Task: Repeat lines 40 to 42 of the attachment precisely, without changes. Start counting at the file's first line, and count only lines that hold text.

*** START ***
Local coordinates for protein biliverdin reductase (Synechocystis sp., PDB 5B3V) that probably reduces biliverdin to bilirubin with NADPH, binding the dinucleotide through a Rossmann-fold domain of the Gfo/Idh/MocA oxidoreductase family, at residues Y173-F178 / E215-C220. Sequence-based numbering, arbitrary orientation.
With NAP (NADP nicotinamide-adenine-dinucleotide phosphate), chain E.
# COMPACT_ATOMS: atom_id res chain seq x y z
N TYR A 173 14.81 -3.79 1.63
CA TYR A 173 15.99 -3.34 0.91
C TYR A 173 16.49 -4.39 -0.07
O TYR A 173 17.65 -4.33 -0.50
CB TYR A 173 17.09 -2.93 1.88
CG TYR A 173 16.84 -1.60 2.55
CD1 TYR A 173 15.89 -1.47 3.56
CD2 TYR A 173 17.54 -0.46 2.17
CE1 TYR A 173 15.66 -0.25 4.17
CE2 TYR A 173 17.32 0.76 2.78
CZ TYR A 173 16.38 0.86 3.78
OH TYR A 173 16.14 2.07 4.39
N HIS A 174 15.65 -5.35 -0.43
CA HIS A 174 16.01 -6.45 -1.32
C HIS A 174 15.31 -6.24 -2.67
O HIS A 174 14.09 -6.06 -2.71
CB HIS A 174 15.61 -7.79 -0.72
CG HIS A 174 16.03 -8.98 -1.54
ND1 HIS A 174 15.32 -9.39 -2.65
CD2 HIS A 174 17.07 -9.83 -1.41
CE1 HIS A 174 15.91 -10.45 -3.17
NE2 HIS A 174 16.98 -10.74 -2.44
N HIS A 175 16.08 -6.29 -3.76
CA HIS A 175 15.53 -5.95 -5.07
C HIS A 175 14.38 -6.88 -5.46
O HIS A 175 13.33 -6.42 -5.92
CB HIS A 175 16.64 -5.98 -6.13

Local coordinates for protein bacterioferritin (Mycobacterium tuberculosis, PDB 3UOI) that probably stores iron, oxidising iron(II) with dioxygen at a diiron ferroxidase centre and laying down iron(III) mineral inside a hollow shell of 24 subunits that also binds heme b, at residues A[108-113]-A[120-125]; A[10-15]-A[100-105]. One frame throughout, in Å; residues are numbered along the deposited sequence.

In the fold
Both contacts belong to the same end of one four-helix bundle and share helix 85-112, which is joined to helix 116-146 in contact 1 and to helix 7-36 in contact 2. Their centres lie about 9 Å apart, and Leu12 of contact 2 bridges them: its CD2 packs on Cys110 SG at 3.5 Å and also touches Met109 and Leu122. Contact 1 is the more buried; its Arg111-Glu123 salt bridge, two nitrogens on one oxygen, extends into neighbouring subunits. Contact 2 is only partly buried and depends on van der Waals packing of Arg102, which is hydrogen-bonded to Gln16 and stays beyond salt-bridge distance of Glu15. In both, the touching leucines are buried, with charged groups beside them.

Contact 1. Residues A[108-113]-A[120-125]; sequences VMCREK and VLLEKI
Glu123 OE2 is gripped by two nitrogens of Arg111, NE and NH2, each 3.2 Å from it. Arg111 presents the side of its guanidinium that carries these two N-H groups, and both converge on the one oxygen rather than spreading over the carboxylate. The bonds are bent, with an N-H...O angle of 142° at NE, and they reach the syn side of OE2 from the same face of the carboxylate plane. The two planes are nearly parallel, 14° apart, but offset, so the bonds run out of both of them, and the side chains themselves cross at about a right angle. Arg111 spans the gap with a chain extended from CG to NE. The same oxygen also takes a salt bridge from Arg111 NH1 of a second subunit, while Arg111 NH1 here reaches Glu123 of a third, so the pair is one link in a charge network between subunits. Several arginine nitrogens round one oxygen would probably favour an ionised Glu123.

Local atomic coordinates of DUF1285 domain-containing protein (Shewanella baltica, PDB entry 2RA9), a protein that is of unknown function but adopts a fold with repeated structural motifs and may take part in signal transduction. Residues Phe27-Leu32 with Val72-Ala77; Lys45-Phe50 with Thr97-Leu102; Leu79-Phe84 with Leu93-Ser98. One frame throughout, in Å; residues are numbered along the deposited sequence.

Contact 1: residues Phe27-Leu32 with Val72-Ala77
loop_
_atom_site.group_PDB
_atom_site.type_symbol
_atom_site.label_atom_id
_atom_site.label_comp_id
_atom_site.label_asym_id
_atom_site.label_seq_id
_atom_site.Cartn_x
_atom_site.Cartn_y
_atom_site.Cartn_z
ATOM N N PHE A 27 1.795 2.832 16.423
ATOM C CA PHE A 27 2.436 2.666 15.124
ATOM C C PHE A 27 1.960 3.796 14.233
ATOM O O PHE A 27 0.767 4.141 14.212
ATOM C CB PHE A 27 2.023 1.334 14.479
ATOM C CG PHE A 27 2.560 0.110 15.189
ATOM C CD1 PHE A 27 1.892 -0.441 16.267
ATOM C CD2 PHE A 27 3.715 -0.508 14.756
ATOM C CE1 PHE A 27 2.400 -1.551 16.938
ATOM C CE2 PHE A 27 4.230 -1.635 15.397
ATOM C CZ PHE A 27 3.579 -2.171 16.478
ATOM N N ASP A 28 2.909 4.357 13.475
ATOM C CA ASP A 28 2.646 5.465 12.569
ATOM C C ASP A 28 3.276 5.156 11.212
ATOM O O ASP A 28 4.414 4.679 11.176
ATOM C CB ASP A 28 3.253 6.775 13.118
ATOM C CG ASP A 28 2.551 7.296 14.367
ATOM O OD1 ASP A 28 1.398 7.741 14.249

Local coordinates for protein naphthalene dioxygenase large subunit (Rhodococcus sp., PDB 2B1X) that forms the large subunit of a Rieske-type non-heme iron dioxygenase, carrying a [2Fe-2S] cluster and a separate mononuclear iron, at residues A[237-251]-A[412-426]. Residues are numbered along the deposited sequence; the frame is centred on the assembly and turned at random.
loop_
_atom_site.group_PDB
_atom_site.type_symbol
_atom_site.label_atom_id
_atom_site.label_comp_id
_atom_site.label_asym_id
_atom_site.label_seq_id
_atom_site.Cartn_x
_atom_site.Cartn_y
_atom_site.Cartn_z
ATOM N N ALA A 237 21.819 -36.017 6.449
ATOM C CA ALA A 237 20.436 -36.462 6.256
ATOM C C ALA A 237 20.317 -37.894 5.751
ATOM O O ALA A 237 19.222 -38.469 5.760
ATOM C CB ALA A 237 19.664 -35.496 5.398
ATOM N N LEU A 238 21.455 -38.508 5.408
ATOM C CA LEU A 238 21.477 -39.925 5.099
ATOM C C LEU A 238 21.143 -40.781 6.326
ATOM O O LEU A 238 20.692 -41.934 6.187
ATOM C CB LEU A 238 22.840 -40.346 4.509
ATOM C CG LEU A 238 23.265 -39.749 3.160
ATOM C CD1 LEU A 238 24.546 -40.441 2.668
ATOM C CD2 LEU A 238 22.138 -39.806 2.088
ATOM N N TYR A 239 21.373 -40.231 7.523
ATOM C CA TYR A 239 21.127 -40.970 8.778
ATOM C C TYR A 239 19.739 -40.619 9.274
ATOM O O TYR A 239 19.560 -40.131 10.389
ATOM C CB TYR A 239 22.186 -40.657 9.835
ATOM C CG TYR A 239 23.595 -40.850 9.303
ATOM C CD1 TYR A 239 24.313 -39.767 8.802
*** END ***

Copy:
_atom_site.type_symbol
_atom_site.label_atom_id
_atom_site.label_comp_id